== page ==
the years I have been telling one audience after another, one of the main
reasons for the worldwide homicide of millions of innocent unborn children is
because Catholics are not living up to practicing their faith.
is not believing that something will happen, nor is it the acceptance of what
is contrary to reason, nor is it an intellectual recognition which a man might
give to something he does not understand or which his reason cannot prove,
e.g., relativity. Faith is the acceptance of a truth on the authority of God
is a supernatural virtue, whereby, inspired and assisted by the grace of God,
we believe as true those things which He revealed, not because the truth of
these things is clearly evident from reason alone, but because of the authority
of God who cannot deceive nor be deceived.
the painful life that Jesus Christ led in the womb of his Mother, and the
long-confined and dark imprisonment that he suffered there for nine months.
Other infants are indeed in the same state ; but they do not feel the miseries
of it, because they do not know them. But Jesus knew them well, because from
the first moment of his life he had the perfect use of reason. He had his
senses, but he could not use them; eyes, but he could not see ; a tongue, but
he could not speak; hands, but he could not stretch them out; feet, but he
could not walk; so that for nine months he had to remain in the womb of Mary
like a dead man shut up in the tomb: I am become as a man without help, free
Alphonsus Liguori, The Incarnation, Birth and Infancy of Jesus Christ
have a dogmatic certainty: God is in every person’s life. God is in everyone’s
life. Even if the life of a person has been a disaster, even if it is destroyed
by vices, drugs or anything else—God is in that person’s life. You can and must
try to seek God in every human life. Although the life of a person is a land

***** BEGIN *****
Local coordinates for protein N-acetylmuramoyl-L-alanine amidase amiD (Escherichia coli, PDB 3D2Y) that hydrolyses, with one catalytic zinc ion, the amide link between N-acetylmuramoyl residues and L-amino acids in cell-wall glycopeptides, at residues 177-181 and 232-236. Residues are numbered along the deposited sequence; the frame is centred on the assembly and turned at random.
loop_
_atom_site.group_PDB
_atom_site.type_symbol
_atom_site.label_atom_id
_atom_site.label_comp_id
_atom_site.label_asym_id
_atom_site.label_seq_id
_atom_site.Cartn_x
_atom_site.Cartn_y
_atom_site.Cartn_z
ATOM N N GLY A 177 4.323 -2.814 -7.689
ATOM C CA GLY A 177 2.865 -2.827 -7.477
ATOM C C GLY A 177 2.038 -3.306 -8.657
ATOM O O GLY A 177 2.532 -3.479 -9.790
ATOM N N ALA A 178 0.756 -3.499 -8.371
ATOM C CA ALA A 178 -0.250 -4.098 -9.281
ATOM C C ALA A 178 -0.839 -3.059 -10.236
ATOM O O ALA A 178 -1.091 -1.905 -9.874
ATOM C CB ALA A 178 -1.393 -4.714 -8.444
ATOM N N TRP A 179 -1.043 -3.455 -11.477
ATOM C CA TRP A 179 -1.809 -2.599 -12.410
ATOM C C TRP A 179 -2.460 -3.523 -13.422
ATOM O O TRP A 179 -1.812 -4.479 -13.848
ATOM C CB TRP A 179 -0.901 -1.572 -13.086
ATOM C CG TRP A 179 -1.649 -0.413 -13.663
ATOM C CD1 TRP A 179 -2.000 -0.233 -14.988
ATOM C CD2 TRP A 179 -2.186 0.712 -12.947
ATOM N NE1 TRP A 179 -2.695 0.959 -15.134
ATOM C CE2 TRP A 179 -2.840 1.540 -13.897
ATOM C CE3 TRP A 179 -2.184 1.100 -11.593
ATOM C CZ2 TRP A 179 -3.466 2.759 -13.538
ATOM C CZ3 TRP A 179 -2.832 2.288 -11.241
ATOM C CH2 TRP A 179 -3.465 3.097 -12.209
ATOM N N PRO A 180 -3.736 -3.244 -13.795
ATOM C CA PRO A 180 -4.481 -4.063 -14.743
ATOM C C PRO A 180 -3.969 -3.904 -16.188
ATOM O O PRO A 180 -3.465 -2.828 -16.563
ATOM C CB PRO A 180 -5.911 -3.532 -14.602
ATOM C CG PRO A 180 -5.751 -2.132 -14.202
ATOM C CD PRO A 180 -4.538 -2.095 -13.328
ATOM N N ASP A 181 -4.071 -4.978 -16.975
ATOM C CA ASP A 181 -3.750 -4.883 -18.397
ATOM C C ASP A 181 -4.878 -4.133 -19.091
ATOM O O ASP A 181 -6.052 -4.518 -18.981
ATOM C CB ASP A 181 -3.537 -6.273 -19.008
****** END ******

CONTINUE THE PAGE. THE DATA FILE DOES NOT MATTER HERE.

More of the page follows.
full of thorns and weeds, there is always a space in which the good seed can
grow. You have to trust God.
Francis, My Door is Always Open: a
Conversation on Faith, Hope and the Church in a Time of Change
In the Christian view, chastity by no means signifies rejection of human sexuality or lack of esteem for it: Rather it signifies spiritual energy capable of defending love from the perils of selfishness and aggressiveness, and able to advance it toward its full realization.
Love is the condition of faith; and faith in turn is the cherisher and maturer of love; it brings love out into works, and therefore is called the root of works of love; the substance of the works is love, the outline and direction of them is faith.
--Blessed John Henry Newman, “Faith and Love”, Parochial and Plain Sermons, Vol. 4
If pride is the great human obstacle to faith, it follows that, from the human side, the essential condition of receiving faith is humility. Humility is not an underestimation of what we are, but the plain, unadulterated truth. A man who is 6 feet tall is not humble if he says: “No really, I am only 5 feet tall.”
When Abraham was leading his son to death, he would not afflict him by giving him notice of it beforehand, even during the short time that was necessary for them to arrive at the mount. But the Eternal Father chose that his Incarnate Son, whom he had destined to be the victim of his justice in atonement of our sins, should suffer then all the pains to which he was to be subject during his life and at his death. Wherefore, from the first moment that he was in his mother's womb, Jesus suffered continually that sorrow which he endured in the garden, and which was sufficient to have taken away his life (as he said, My soul is sorrowful unto death). So that from that time forth he felt most vividly, and endured the united weight of all the sorrows and contumely that awaited him.
--St. Alphonsus Liguori, The Incarnation, Birth and Infancy of Jesus Christ